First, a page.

- Hold the chosen object in your hand(s)
- Either out-loud or in-your-head, describe this object by asking yourself different questions; Is the object heavy or light? Hard or soft? Shiny or matte? Does it have moving parts? Colors? Materials? Etc.
- Repeat the answers to these questions that describe your chosen object over and over in your head until all you can see or think about is the focus object.
- Keep focusing on the object for as long as needed until you feel calm enough to stop.
This last technique is similar to the focus object, as it requires you to focus on different parts of the space you are in using your 5 senses to act as an anchor, bringing you back to feeling in control and calm. This technique can be done out-loud or in-your-head, start by:
- Listing FIVE things you SEE around you: the walls, ground, objects, people, colors or anything else around you.
- Next, list FOUR things you can TOUCH around you: your hair, clothes, furniture, plants, animals, the ground or anything you can reach safely in your surroundings.
- Then, list THREE things you HEAR externally around you: birds, cars, people, music, the wind or your own deep, slow breaths.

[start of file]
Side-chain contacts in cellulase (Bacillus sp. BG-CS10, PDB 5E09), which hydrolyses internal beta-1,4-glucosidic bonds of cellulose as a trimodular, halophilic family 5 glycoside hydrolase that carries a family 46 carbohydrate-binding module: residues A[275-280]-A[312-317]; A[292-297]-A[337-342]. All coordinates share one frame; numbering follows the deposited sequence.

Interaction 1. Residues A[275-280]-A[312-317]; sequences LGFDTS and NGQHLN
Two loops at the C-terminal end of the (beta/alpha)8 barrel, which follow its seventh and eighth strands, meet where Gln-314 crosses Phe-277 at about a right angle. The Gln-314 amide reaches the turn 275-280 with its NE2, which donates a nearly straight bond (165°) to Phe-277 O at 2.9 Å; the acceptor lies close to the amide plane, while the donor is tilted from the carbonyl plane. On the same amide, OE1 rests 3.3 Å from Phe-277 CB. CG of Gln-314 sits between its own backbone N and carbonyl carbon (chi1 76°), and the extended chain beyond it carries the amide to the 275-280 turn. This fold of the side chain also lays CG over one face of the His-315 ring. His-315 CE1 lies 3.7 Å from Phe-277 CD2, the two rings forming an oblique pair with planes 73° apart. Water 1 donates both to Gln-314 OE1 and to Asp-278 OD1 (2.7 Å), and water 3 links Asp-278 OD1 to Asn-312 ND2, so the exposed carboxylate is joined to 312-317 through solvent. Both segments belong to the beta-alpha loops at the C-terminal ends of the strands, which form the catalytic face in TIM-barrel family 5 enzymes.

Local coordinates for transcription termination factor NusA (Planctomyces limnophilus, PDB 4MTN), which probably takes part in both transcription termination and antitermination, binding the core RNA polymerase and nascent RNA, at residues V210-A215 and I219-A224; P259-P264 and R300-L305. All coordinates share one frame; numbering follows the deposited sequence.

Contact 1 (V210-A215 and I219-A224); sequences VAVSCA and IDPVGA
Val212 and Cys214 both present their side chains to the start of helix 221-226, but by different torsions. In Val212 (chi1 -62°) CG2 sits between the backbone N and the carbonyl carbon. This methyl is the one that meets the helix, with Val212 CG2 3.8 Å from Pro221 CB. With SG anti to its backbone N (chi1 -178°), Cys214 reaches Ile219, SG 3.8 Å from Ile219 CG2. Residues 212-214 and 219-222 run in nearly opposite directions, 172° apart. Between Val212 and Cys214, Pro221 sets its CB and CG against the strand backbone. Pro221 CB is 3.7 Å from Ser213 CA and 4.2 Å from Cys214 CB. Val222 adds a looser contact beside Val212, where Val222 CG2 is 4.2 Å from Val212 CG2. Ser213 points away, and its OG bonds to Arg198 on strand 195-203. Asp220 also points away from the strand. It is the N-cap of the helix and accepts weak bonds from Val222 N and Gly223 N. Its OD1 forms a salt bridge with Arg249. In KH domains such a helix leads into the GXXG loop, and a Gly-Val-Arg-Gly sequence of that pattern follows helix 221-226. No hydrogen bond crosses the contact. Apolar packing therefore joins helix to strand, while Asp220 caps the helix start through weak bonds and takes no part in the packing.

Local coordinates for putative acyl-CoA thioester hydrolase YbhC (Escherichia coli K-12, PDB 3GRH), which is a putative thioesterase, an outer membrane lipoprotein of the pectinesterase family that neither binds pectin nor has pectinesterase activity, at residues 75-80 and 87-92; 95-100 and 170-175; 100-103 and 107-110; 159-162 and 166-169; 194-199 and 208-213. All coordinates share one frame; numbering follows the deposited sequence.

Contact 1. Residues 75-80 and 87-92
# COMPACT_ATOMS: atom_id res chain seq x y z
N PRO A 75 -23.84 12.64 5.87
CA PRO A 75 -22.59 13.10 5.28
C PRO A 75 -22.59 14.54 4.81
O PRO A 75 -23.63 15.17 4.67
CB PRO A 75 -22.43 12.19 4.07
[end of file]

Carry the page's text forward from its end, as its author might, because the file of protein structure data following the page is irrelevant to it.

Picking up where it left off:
- Then, list TWO things you can SMELL: good or bad, strong or mild and take your time finding a smell or the absence of a smell in the space around you.
- Finally, list ONE thing you can TASTE: do you have a snack or gum? Did you just eat or brush your teeth?
In order to get the most of these techniques, here are a few pointers:
- Practice: Even if you are not feeling anxious or stressed, try practicing one of these techniques for a few minutes every day. By making them a habit and a part of your routine it will be easier to use them in the moments when you need them to cope.
- Don’t wait: If you are starting to feeling off or like your anxiety is building, don’t wait for it to be at it’s worst to start using a technique to bring yourself back down. By using one earlier on it can help your emotions remain in a manageable place and allow you to try a few techniques if one of them is not as effective in that particular moment.
- Check in with yourself: By checking in with yourself before and after using a technique, it will help you know how well it worked for you. This can be done by rating your anxiety or distress level on a scale from 0 (not distressed or anxious) to 10 (most distressed or anxious) and making a note of the change in the rating.
These techniques are useful tools to help cope with distressing thoughts, situations or emotions in the moment. They provide relief, however, it’s generally temporary. If anxiety, stress or feeling overwhelmed are things that you struggle with regularly and you continue to have trouble coping with these feelings, please call StayWell Health Center at (203) 756-8021 ext. 3529 to schedule a session with one of our Spanish-speaking or English-speaking clinicians today!
Janet Peterson, LCSW
Behavioral Health Clinician/Manager
StayWell Health Center